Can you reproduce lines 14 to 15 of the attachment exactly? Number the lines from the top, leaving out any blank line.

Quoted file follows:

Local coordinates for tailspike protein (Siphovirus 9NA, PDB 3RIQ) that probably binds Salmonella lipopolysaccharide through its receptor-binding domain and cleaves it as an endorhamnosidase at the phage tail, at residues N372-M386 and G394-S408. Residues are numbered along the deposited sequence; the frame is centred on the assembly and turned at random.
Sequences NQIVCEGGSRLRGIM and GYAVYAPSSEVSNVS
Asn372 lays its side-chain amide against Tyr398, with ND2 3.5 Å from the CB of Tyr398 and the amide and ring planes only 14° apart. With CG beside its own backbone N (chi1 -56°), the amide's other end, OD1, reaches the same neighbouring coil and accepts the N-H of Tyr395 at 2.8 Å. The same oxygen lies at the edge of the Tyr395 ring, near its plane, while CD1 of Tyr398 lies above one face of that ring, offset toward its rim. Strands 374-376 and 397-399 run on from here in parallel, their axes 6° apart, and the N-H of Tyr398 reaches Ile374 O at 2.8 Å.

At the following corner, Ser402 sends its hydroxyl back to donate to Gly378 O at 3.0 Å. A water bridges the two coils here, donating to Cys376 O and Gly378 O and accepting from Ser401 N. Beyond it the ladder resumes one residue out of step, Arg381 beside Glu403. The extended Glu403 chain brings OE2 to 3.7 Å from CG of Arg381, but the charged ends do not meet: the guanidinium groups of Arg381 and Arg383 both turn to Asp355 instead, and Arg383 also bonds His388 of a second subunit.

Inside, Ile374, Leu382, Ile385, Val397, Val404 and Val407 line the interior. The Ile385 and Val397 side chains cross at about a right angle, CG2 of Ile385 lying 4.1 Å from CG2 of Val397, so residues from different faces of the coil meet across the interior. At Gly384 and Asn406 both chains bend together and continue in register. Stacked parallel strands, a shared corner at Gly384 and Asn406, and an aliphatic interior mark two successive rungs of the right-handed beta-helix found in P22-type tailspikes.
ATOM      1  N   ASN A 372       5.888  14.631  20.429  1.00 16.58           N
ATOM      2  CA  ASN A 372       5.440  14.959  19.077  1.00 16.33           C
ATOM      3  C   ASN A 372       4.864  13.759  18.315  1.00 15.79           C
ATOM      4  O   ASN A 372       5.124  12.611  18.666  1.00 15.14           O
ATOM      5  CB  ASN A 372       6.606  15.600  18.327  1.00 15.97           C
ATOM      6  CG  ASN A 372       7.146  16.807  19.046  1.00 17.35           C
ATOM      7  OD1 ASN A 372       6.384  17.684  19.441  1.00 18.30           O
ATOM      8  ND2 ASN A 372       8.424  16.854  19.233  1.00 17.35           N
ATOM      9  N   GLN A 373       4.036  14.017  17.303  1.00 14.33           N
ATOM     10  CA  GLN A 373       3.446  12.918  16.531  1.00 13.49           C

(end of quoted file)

ATOM      9  N   GLN A 373       4.036  14.017  17.303  1.00 14.33           N
ATOM     10  CA  GLN A 373       3.446  12.918  16.531  1.00 13.49           C